Movie review 'Hot Pursuit': Uptight and wild

DC | SUDARSHAN RAMANI
Published May 9, 2015, 6:36 am IST
Updated Mar 29, 2019, 6:11 am IST
Hot Pursuit is a good example of the “timepass” film

Cast: Reese Witherspoon, Sofia Vergara, Robert Kazinsky, Randy Joaquín Cosio, Michael Mosley, John Carroll Lynch
Director: Anne Fletcher
Rating: Two and a half stars

Officer Cooper (Reese Witherspoon) is an idealistic police officer famous in the police force for being ditzy and accident-prone. Seeking to improve, she eagerly grabs what appears to be a routine mission. Escort a former druglord-turned-witness, Felipe Riva, and his fashionista wife Danielle Riva (Sofia Vergara) to the Dallas court. However, it gets complicated thanks to an ambush of gunmen who murder Danielle’s husband and Cooper’s partner, forcing them to go on the run. Worlds apart in personality, the ditzy Cooper and the cynical

 

Danielle have to learn to trust one another as they escape runaway gunmen and commandeer several vehicles on their wacky road trip. Hot Pursuit is a good example of the “timepass” film. At a mere 85 minutes length, the plot is tight with very little distraction given to subplots and romance. There’s very little time wasted before the film gets to its central pair of Witherspoon and Vergara, whose interactions and friendship is what the film is really about. Hot Pursuit is essentially a feminine version of films such as Rush Hour, that is an action film with an unlikely mismatched pair. She’s a young White Protestant Rookie Cop, she’s a Catholic Latina Trophy Wife; together they fight crime.

 

Hot Pursuit is a charming comedy and it floats on that charm to the point that its flawed execution and weak gags can be pardoned. One rather wretched scene, an attempt to be edgy with a faux-lesbian kiss is cringe inducing, but the rather funny escape scene that follows more than redeems it. Anne Fletcher, director of films like27 Dresses, The Proposal, does better with this limited and weak material than one could have reasonably expected. The film does suffer from the fallacy of a lot of women-centric films. It gets burdened by shilling a women’s empowerment story by dressing the supporting cast with weak male players so as to make the lead actresses look better. Such special pleading is unnecessary since the leads carry the film well.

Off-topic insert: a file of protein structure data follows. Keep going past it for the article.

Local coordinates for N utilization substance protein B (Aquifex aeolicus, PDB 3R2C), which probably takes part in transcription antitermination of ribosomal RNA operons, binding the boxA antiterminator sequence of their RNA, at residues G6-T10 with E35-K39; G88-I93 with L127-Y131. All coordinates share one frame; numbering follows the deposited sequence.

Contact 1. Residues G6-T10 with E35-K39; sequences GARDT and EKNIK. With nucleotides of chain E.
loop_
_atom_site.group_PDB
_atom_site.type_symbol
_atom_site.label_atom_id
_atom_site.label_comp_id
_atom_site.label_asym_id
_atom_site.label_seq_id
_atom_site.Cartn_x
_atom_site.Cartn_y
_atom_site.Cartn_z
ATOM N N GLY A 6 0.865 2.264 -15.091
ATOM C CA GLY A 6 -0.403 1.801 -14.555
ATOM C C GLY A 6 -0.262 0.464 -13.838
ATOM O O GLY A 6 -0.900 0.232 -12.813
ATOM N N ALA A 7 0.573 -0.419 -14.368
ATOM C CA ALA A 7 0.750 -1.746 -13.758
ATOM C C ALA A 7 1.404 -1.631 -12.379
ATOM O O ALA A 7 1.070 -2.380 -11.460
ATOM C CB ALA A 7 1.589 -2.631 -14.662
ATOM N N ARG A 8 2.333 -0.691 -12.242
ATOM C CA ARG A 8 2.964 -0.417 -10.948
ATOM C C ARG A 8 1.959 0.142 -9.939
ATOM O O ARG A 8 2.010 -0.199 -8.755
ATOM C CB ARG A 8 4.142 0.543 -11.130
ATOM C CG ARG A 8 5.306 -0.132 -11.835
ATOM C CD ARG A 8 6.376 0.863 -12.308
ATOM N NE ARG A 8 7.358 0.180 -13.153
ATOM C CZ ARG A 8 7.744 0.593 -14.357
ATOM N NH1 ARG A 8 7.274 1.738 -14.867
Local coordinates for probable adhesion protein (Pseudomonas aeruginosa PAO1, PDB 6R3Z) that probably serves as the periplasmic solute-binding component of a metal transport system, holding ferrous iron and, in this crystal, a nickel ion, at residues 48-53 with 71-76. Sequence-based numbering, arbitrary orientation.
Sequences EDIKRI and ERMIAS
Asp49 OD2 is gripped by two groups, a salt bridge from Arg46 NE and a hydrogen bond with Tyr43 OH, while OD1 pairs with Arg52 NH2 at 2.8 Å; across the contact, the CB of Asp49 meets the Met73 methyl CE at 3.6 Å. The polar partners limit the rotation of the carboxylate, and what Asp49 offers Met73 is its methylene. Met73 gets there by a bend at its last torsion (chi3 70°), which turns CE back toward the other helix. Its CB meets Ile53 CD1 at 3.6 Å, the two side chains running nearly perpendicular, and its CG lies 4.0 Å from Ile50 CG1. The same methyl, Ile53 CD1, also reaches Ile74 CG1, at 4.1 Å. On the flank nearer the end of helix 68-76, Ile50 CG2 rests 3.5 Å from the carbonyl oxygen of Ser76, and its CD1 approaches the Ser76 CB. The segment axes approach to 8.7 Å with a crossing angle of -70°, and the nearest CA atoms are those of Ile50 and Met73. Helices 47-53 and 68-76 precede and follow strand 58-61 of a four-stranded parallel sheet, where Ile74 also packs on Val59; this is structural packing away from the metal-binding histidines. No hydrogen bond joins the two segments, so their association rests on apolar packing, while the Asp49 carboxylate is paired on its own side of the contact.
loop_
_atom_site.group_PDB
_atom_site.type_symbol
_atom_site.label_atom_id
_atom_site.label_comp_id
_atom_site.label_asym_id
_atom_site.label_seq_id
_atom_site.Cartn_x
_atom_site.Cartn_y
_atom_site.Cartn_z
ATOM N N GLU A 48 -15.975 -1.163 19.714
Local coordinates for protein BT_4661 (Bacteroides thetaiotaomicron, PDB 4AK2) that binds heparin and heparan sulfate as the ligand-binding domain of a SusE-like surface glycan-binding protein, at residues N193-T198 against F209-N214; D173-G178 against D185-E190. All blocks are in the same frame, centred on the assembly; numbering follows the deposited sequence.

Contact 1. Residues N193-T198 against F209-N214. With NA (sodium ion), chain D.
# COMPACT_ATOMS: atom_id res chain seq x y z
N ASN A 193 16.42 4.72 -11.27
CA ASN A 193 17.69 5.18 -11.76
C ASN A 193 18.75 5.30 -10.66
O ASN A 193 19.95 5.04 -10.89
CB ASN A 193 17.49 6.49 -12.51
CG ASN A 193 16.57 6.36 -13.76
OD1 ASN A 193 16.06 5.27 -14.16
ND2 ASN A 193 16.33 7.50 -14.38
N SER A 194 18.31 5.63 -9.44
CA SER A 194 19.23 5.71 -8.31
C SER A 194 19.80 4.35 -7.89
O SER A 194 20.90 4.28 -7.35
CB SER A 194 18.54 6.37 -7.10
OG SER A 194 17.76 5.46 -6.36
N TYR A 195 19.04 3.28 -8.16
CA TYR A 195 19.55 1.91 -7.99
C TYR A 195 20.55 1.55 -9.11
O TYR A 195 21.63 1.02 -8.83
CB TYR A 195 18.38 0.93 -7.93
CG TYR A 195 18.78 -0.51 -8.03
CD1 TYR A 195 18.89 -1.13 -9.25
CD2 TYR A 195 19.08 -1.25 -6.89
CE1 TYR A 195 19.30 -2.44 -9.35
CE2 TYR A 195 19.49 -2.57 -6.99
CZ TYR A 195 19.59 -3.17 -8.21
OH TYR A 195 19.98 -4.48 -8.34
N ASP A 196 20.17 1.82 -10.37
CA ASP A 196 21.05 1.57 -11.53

Reese Witherspoon has generally been one of the most underrated actresses in Hollywood. The main reason is that her forte is in comedy (Election, Legally Blonde). Of course, she’s won an Oscar for Walk the Line, but her work as a comedian is more impressive. Her performance as Cooper is one of quiet courage. There’s the fact that her character is not as immediately charismatic, endures a lot of mockery on her physical characteristics as well as her gift for physical comedy and willingness to take pratfalls.

At times like these, Reese Witherspoon recalls the great Judy Holliday, another great actress who played blonde ditzes whose warmth and bubbly zeal made you like her no matter what. Sofia Vergara is a good foil. She has appeared on TV shows such as Modern Family, she does very well as Danielle even if the material was weak. Her interactions with Cooper are fairly suspenseful and violent, filled with constant betrayals and mutual distrust. In other words, it’s a lot less dramatic than most films of this kind and there’s never a big dramatic friendship moment, to the extent that one wishes the film didn’t take as conventional a turn as it does in the final section.

 

As a film of modest ambitions Hot Pursuit is surprisingly entertaining. Yes the jokes and gags get a little repetitive, the plot is pretty formulaic and there is very little action and most of it is uninspired. The same is true of most action films, most of whom lack the solid lead performance that is there in this film.

The writer is programmer, Lightcube Film Society

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